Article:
I am proud to report that Qubiter’s implementation of (1) is pretty much finished. The deed is done. See my Qubiter module https://github.com/artiste-qb-net/qubiter/blob/master/adv_applications/MeanHamil_rigetti.py This code has not been tested on the Rigetti cloud so it is most probably still buggy and will change a lot, but I think it is close to working

To do (1), I am imitating the wonderful Pennylane Rigetti plugin, available at GitHub. I have even filed an issue at that github repo

So far, Qubiter does not do minimization by back-propagation, which is goal (2). Instead, it does minimization using the scipy function scipy.optimize.minimize(). My future plans are to replace this scipy function by back-propagation. Remember why we ultimately want back-propagation. It’s because, of all the gradient based minimization methods (another one is conjugate gradient), backprop is the easiest to do in a distributed fashion, which takes advantage of GPU, TPU, etc. The first step, the bicycle training wheels step, towards making Qubiter do (2) is to use the wonderful software Autograd. https://github.com/HIPS/autograd Autograd replaces each numpy function by an autograd evil twin or doppelganger. After I teach Qubiter to harness the power of Autograd to do back-prop, I will replace Autograd by the more powerful tools TensorFlow and PyTorch (These also replace each numpy function by an evil twin in order to do minimization by back-propagation. They also do many other things).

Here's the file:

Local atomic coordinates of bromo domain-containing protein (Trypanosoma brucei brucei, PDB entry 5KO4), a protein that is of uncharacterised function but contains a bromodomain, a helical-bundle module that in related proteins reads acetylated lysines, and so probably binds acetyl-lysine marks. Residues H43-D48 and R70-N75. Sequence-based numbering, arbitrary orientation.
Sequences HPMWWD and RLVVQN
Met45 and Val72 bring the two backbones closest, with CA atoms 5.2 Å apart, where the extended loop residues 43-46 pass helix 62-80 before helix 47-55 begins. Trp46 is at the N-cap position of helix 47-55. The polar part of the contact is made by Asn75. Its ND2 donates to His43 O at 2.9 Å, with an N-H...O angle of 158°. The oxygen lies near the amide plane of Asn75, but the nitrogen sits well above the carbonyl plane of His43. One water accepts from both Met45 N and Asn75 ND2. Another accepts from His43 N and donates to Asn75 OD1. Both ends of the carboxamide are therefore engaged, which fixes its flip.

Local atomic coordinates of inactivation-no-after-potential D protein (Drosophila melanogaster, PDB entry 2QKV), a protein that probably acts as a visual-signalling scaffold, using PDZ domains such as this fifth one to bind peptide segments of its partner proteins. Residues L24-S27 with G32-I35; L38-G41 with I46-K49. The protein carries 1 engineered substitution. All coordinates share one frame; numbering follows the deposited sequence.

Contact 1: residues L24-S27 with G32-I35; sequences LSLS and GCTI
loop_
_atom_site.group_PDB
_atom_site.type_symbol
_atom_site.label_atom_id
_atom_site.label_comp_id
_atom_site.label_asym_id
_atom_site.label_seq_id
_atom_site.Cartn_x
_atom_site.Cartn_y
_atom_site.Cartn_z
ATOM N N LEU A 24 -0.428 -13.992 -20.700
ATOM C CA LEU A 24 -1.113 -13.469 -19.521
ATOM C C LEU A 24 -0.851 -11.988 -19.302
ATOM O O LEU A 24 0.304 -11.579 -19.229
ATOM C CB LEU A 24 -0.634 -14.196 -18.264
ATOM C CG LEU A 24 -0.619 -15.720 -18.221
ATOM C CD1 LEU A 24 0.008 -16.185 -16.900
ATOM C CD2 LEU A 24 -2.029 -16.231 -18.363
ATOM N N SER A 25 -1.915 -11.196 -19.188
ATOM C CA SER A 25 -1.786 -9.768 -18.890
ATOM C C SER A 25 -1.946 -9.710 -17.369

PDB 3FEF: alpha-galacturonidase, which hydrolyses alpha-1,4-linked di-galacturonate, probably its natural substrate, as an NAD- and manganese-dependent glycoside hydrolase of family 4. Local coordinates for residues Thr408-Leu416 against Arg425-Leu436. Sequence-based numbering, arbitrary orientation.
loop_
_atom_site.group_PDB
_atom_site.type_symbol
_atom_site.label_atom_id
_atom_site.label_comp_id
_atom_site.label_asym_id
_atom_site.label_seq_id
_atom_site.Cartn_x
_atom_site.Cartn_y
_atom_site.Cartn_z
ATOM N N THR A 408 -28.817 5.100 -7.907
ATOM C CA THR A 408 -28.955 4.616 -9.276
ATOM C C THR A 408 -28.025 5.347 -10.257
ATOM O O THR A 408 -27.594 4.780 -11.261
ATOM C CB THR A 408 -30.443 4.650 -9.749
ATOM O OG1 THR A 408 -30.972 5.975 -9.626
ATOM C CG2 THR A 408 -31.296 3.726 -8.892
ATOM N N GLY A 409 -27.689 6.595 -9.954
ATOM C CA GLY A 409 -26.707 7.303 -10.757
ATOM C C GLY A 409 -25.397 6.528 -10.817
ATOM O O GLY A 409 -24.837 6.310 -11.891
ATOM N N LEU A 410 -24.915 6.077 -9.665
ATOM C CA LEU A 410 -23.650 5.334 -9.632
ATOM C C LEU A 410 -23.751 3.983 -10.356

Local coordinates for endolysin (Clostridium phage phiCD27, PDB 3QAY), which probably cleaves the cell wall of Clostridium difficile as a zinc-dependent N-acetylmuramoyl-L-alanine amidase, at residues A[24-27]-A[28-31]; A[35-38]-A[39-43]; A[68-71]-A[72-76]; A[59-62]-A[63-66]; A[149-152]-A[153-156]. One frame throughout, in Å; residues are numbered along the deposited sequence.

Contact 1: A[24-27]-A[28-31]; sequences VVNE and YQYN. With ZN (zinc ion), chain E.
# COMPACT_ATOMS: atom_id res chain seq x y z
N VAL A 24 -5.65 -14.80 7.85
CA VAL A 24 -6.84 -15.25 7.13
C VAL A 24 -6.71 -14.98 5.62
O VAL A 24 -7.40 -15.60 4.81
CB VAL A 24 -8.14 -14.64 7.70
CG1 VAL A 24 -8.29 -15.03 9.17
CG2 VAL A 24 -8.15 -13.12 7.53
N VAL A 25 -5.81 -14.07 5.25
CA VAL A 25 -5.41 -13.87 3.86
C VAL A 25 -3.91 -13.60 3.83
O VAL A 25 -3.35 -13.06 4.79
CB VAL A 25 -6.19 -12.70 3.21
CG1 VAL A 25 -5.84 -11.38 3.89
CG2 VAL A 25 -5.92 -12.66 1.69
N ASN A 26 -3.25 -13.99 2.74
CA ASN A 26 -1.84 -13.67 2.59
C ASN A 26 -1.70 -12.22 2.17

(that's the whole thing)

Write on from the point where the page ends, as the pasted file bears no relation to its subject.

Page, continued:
In doing back-propagation in a quantum circuit, one has to calculate the derivative of quantum gates. Luckily, it’s mostly one qubit gates so they are 2-dim unitaries that can be parametrized as


where the k ranges over 1, 2, 3 and we are using Einstein summation convention. \theta_0, \theta_1,\theta_2, \theta_3 are all real. \sigma_k are the Pauli matrices. As the PennyLane authors have pointed out, the derivative of U can be calculated exactly. The derivative of U with respect to \theta_0 is obvious, so let us concentrate on the derivatives with respect to the \theta_k.

U = e^{i\sigma_3\theta_3} = C + i\sigma_3 S
S = \sin\theta_3, C = \cos \theta_3.
\frac{dU}{dt} = \dot{\theta}_3(-S + i\sigma_3 C)

More generally, let
U = e^{i\sigma_k\theta_k} = C +  i\sigma_k \frac{\theta_k}{\theta} S
\theta = \sqrt{\theta_k\theta_k}, S =  \sin\theta, C = \cos \theta
Then, if I’ve done my algebra correctly,